The 18th World Congress of Jewish Studies

Jewish Museums in the United States: A Historical Review

Jewish Museums were conceived in the United States at the turn of the 20th century. The earliest examples include the Hebrew Union College Museum in Cincinnati, founded in 1913, and the Museum of Jewish Ceremonial Objects at the Jewish Theological Seminary, NY, founded in 1931. Located in academic centers and theological institutions, these cultural places played an educational role and were used as a meeting point for Jews and non-Jews, scholars and laymen.

The 1930s immigration of Jews from Europe as a result of the rise to power of the Nazi regime in Germany brought a wealth of knowledge and creativity to the United States. The city of New York, became a central meeting place for immigrants, through which scholars and artists managed to form a circle of connections and support. As more information spread about the situation of the Jews and their cultural property in Europe, several individuals resorted to salvage. Amassing large collections of artifacts by making efforts to obtain each item arriving from destroyed Europe served as a form of commemoration, rescue and preservation of this critical historic moment. This progressed in the aftermath of the war, when the New York-based organization, the Jewish Cultural Reconstruction, got involved in the process of redistributing items from the central collecting points set up by the Allied forces in central Europe.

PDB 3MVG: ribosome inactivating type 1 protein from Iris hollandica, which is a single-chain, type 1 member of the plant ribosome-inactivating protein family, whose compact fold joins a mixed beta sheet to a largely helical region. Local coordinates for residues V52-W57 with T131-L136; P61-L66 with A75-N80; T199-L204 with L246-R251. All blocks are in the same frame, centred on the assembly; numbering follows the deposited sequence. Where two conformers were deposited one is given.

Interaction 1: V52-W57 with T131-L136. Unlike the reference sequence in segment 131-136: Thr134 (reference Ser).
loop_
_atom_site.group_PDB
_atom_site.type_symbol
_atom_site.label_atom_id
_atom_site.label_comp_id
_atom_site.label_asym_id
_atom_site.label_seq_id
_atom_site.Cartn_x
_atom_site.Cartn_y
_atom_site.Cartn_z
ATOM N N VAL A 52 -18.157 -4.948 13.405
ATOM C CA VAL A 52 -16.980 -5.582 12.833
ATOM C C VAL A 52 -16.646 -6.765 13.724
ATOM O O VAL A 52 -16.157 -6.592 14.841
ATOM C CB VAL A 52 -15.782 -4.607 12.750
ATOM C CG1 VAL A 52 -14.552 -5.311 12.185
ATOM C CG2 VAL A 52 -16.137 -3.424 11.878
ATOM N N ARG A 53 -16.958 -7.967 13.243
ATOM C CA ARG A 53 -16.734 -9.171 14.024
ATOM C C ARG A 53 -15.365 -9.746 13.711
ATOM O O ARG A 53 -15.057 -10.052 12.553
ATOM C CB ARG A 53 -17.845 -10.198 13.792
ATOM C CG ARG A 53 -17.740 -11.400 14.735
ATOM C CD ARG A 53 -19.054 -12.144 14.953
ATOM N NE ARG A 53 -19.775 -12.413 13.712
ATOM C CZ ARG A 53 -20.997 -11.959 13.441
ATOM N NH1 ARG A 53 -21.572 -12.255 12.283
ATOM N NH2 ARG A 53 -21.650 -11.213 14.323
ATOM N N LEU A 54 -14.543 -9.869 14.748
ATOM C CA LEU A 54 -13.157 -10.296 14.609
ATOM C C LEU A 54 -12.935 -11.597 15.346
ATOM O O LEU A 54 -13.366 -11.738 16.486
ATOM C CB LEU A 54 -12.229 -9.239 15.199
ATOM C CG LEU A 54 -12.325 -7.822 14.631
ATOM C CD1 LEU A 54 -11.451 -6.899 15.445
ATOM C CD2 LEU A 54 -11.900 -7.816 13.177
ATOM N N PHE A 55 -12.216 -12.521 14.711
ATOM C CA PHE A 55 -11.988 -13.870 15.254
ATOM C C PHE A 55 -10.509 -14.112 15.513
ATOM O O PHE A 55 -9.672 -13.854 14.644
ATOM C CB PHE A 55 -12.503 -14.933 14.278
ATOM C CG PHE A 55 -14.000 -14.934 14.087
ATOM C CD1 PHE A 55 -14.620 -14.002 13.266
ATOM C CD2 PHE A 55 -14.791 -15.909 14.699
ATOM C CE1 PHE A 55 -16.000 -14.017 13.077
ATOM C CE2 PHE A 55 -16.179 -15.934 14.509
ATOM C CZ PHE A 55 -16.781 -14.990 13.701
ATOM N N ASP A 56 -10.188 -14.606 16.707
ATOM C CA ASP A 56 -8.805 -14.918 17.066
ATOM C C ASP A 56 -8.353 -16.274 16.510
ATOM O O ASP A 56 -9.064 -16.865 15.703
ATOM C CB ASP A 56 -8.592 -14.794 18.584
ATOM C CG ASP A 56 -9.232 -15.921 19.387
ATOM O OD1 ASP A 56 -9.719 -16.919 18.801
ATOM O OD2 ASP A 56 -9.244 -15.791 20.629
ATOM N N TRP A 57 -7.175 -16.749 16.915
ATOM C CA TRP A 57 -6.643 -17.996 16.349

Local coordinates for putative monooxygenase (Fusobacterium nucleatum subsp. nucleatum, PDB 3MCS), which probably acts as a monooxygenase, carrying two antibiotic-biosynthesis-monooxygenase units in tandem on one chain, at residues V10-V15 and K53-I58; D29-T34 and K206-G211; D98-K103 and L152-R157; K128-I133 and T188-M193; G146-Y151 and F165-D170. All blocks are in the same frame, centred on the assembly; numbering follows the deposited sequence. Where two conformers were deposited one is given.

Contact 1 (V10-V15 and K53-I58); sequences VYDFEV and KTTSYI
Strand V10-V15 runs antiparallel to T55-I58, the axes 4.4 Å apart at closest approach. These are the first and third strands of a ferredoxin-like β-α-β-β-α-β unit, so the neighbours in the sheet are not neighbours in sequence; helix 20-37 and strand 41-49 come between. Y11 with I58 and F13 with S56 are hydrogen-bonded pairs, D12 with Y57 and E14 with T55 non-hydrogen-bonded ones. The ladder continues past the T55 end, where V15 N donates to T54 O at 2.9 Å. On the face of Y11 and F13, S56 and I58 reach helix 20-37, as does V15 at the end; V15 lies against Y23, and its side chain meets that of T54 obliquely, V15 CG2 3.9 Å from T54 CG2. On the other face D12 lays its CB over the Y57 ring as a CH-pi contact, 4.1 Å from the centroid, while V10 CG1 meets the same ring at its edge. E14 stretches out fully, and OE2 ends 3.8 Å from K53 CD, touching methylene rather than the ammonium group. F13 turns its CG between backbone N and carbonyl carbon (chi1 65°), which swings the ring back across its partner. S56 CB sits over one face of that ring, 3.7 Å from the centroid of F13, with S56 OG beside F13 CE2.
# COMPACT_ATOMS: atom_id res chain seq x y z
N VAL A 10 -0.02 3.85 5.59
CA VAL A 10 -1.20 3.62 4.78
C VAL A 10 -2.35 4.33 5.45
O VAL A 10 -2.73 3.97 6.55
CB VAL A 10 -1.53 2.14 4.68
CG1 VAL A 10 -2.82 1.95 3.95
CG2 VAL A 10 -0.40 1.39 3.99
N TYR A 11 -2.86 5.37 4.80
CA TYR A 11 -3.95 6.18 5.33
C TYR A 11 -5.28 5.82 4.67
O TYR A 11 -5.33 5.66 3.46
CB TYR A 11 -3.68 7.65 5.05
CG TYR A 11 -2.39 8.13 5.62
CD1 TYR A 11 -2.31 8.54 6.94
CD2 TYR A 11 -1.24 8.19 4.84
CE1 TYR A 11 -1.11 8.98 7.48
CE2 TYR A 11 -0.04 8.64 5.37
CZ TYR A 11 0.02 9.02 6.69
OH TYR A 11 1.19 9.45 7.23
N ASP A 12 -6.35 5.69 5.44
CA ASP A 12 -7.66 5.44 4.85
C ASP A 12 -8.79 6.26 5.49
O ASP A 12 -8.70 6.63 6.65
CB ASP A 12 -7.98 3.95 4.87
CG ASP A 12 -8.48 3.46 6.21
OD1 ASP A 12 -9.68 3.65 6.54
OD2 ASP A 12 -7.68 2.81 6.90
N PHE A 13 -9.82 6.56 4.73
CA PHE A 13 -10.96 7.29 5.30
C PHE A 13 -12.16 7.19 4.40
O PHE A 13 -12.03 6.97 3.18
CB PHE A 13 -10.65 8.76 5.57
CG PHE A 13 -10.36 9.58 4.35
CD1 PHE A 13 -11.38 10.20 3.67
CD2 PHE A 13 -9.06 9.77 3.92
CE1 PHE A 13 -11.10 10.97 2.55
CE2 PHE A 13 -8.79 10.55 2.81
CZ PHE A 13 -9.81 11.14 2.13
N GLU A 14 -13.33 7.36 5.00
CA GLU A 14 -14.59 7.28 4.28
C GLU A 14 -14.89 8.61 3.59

This massive exodus of objects and their transfer to the U.S. prompted a necessary transition from ad-hoc collections to formal institutions and led to the founding and growth of important Jewish Museums across the United States such as The Judah L. Magnes Museum in Berkeley, CA, and The Jewish Museum in (City), Maryland. American Jewish Museums were supported by local community members and survivors, who saw the founding of these institutions as an education process for future generations.

In this presentation I will describe these early museum developments and examine their evolution since the mid-20th century.